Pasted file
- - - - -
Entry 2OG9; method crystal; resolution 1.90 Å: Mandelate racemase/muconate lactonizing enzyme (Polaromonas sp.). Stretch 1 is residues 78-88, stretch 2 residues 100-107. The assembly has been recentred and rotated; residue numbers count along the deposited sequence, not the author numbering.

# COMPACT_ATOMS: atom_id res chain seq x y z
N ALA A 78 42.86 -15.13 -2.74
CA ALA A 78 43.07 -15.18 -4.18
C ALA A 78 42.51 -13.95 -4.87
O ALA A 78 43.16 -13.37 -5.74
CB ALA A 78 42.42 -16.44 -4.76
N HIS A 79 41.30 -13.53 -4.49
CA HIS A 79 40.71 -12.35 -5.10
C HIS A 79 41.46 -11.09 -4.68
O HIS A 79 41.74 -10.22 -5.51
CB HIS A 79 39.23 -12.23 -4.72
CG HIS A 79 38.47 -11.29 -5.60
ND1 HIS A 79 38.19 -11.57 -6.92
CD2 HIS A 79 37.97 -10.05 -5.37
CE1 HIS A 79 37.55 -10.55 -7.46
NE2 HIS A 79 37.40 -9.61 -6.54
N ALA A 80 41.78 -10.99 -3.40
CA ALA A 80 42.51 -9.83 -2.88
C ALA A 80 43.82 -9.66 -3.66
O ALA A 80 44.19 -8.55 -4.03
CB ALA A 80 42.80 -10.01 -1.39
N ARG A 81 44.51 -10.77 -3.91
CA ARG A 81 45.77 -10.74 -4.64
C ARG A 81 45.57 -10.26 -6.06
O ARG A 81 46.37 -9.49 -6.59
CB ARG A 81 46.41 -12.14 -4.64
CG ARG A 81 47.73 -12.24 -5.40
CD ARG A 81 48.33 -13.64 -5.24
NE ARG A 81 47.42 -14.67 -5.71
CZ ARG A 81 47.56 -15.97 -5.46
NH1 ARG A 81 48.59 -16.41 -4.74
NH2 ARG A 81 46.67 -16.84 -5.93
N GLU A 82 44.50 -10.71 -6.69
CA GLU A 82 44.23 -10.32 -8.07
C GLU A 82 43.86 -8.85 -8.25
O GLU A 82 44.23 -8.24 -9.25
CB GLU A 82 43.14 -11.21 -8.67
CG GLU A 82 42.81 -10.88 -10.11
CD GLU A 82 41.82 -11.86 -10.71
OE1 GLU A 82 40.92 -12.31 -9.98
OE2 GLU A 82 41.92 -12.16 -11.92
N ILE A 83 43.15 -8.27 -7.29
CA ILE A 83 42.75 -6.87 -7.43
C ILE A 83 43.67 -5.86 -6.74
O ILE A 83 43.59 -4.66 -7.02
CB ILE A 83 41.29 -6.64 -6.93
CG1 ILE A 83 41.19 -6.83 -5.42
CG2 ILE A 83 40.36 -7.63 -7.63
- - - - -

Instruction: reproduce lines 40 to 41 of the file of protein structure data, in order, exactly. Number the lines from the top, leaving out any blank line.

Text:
CD GLU A 82 41.82 -11.86 -10.71
OE1 GLU A 82 40.92 -12.31 -9.98